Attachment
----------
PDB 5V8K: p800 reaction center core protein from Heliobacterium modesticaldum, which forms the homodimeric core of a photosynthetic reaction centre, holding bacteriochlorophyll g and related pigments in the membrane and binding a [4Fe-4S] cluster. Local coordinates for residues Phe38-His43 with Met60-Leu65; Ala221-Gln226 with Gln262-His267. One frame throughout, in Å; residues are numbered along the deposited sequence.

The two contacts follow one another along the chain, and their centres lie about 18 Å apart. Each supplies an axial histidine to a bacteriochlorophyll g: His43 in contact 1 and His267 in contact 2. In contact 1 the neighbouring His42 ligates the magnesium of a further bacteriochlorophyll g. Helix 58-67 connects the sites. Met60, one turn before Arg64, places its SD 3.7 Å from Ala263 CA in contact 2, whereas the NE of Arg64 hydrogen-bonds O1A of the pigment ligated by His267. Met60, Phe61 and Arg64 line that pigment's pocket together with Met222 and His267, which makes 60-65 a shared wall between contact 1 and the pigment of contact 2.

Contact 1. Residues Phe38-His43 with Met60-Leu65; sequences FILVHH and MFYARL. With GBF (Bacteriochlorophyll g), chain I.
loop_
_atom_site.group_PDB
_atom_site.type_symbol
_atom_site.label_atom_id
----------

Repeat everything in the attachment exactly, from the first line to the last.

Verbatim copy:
PDB 5V8K: p800 reaction center core protein from Heliobacterium modesticaldum, which forms the homodimeric core of a photosynthetic reaction centre, holding bacteriochlorophyll g and related pigments in the membrane and binding a [4Fe-4S] cluster. Local coordinates for residues Phe38-His43 with Met60-Leu65; Ala221-Gln226 with Gln262-His267. One frame throughout, in Å; residues are numbered along the deposited sequence.

The two contacts follow one another along the chain, and their centres lie about 18 Å apart. Each supplies an axial histidine to a bacteriochlorophyll g: His43 in contact 1 and His267 in contact 2. In contact 1 the neighbouring His42 ligates the magnesium of a further bacteriochlorophyll g. Helix 58-67 connects the sites. Met60, one turn before Arg64, places its SD 3.7 Å from Ala263 CA in contact 2, whereas the NE of Arg64 hydrogen-bonds O1A of the pigment ligated by His267. Met60, Phe61 and Arg64 line that pigment's pocket together with Met222 and His267, which makes 60-65 a shared wall between contact 1 and the pigment of contact 2.

Contact 1. Residues Phe38-His43 with Met60-Leu65; sequences FILVHH and MFYARL. With GBF (Bacteriochlorophyll g), chain I.
loop_
_atom_site.group_PDB
_atom_site.type_symbol
_atom_site.label_atom_id